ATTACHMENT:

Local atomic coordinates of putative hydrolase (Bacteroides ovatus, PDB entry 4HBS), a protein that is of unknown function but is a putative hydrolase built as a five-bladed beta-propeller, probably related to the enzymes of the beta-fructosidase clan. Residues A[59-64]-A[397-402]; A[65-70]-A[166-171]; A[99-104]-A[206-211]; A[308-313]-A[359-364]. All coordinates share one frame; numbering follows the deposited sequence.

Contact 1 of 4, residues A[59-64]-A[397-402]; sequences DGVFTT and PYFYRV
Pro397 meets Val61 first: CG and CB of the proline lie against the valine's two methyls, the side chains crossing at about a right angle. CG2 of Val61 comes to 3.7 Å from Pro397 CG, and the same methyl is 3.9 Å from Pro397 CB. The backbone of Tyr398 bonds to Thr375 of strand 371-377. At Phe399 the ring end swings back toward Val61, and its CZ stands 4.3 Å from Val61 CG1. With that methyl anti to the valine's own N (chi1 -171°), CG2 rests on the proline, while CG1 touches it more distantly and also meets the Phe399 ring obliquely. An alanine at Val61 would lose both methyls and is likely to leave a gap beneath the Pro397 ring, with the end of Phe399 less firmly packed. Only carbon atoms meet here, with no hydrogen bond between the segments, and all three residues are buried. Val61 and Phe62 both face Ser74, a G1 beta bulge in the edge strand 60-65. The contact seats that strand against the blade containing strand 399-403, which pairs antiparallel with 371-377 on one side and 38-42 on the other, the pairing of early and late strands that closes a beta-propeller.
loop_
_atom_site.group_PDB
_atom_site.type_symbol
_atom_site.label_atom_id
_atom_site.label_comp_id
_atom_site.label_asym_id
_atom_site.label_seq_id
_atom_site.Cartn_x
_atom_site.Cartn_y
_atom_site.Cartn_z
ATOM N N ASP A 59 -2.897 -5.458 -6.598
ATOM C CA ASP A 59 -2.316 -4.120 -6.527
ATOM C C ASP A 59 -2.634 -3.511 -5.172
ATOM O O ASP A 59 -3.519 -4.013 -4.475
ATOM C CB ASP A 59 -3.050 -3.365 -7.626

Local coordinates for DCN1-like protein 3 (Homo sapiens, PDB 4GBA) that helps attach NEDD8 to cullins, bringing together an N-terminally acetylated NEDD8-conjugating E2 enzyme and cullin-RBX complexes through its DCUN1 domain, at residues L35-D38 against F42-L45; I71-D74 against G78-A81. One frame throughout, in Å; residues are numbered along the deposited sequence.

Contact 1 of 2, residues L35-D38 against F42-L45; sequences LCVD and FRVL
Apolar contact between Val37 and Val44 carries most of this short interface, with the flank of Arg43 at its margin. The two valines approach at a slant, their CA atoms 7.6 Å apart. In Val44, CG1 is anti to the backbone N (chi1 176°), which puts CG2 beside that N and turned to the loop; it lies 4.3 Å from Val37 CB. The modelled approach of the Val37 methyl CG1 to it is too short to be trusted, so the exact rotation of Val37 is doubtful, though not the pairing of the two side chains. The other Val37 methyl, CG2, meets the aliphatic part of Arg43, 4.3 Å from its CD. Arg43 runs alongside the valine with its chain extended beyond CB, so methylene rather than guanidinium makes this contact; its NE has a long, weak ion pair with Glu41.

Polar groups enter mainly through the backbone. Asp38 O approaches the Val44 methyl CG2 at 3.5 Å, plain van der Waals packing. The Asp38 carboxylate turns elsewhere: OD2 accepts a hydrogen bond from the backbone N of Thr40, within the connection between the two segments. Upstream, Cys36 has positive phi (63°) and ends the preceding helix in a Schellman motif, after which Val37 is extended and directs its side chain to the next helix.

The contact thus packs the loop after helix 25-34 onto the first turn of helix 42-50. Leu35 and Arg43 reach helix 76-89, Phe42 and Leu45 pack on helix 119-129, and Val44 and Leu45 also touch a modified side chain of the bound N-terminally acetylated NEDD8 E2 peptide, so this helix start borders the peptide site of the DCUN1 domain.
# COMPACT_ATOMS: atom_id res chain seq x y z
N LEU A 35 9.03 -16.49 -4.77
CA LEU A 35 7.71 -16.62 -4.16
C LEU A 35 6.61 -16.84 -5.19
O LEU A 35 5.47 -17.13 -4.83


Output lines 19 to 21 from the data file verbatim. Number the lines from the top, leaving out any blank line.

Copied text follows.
Local coordinates for DCN1-like protein 3 (Homo sapiens, PDB 4GBA) that helps attach NEDD8 to cullins, bringing together an N-terminally acetylated NEDD8-conjugating E2 enzyme and cullin-RBX complexes through its DCUN1 domain, at residues L35-D38 against F42-L45; I71-D74 against G78-A81. One frame throughout, in Å; residues are numbered along the deposited sequence.

Contact 1 of 2, residues L35-D38 against F42-L45; sequences LCVD and FRVL
Apolar contact between Val37 and Val44 carries most of this short interface, with the flank of Arg43 at its margin. The two valines approach at a slant, their CA atoms 7.6 Å apart. In Val44, CG1 is anti to the backbone N (chi1 176°), which puts CG2 beside that N and turned to the loop; it lies 4.3 Å from Val37 CB. The modelled approach of the Val37 methyl CG1 to it is too short to be trusted, so the exact rotation of Val37 is doubtful, though not the pairing of the two side chains. The other Val37 methyl, CG2, meets the aliphatic part of Arg43, 4.3 Å from its CD. Arg43 runs alongside the valine with its chain extended beyond CB, so methylene rather than guanidinium makes this contact; its NE has a long, weak ion pair with Glu41.